Jordan Peele has recently announced some details for his untitled new film. It’s a horror starring Daniel Kaluuya and will have Keke Palmer as the main antagonist. The latest announcement regarding Miss Palmer not only made me extremely happy but many other film loving Black women too, because how often do we get to revel in the joy of a baddie written as deliciously as Jennifer from Jennifer’s Body (2009), who looks like us? How often do we get to root for a bad guy, on par with the smarter than everyone, forever memorable Keyser Söze (The Usual Suspects (1995))? How often do actresses like Palmer get to play a part where they don’t have to be virtuous, or magical or indiscernible “urban”? The answer, not very. While there can be merit in those roles, you don’t become an actor to play variations of the same part repeatedly, and most actors will tell you, being bad is often the most fun.

After reading about Peele’s new film, it got me thinking about his last feature, Us (2019), and more specifically the casting of Lupita Nyong’o as not one but two characters, Red and Adelaide, who could be seen as incredibly complicated villains in their own right.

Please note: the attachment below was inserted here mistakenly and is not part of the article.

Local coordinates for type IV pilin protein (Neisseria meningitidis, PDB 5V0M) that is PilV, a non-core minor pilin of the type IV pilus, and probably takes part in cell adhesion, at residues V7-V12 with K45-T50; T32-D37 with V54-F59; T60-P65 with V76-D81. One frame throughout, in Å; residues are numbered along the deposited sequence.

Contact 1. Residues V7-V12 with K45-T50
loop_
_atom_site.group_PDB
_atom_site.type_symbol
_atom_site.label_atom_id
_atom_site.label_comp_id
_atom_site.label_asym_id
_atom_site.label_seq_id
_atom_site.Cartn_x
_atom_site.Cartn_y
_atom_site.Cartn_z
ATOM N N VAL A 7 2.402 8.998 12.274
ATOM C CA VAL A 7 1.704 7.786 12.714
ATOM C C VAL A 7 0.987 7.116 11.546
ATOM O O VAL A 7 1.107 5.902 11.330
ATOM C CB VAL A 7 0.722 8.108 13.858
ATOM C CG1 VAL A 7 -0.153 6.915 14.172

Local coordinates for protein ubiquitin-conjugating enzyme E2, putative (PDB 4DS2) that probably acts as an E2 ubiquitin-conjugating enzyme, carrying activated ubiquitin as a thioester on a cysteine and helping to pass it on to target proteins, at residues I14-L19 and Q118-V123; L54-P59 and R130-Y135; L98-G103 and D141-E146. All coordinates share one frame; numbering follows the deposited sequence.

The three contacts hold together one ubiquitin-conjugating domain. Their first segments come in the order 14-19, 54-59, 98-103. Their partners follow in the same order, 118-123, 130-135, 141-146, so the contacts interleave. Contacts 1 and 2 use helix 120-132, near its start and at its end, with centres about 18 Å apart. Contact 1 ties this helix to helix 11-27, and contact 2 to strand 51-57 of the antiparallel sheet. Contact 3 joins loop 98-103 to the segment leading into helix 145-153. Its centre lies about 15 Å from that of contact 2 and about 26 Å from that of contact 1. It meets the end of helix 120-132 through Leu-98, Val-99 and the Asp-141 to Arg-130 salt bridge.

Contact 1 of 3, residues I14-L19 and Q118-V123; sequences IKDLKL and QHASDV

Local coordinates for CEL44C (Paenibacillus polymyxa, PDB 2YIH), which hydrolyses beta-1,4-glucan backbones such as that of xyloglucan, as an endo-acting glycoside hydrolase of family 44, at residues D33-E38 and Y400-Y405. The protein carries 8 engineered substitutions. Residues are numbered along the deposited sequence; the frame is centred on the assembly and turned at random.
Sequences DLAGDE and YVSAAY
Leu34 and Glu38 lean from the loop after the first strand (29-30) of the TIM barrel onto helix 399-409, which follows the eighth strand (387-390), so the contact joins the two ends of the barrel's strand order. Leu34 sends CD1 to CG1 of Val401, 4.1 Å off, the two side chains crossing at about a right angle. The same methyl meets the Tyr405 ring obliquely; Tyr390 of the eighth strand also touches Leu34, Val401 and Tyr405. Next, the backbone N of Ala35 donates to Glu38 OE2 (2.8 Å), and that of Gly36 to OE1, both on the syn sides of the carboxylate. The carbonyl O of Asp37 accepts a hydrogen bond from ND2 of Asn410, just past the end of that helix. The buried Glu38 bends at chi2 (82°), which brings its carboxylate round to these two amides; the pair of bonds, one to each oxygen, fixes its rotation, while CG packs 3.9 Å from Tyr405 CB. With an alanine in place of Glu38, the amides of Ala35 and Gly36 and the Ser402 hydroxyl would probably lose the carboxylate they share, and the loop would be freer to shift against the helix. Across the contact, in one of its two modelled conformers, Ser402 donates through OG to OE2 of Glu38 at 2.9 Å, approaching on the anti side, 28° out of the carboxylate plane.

This year marks two years since Us hit cinemas and I remember going to see it the week it came out. The theatre was packed with mostly black people, and I cannot put into writing the exuberance and pure joy of that experience. Peele is an expert at writing scripts that are universally enjoyed but also simultaneously speak directly to Black experiences, making the films primarily made for a black audience.

An audience who has been starved for representation in the mainstream for so long. From Get Out (2017) to Us (2019), Peele’s work has been dissected and analysed from almost every angle, but what seemed to be lacking from the discussion is Nyong’o’s perfectly pitched and nuanced performances in the latter. Even when her performance of Red, specifically the voice she used to portray her, faced criticism from the National Spasmodic Dysphonia Association and Nyong’o issued an apology, the point of her performance (which she explained so beautifully in her apology) was lost in the backlash.

Adelaide is a woman who – created and abandoned in a terrible situation, an abandoned government experiment who survived on rabbit meat without love, without choice and without hope, and took her chance to escape when she could.

She lived her life knowing that her past would eventually catch up to her. Red was thrust into an unspeakable life as a child by Adelaide, and spent years traumatised, angry and vengeful. They are both wives and mothers, both intelligent, strong and desperate, “one soul shared by two”. It’s impossible to know who to root for, even after a second, third and fourth watch. Adelaide is seemingly the more relatable character throughout most of the film, but as we learn new details of Red’s life and history, and see shades of Adelaide that aren’t flattering, it becomes easier to relate to Red’s pain and her desire for revenge.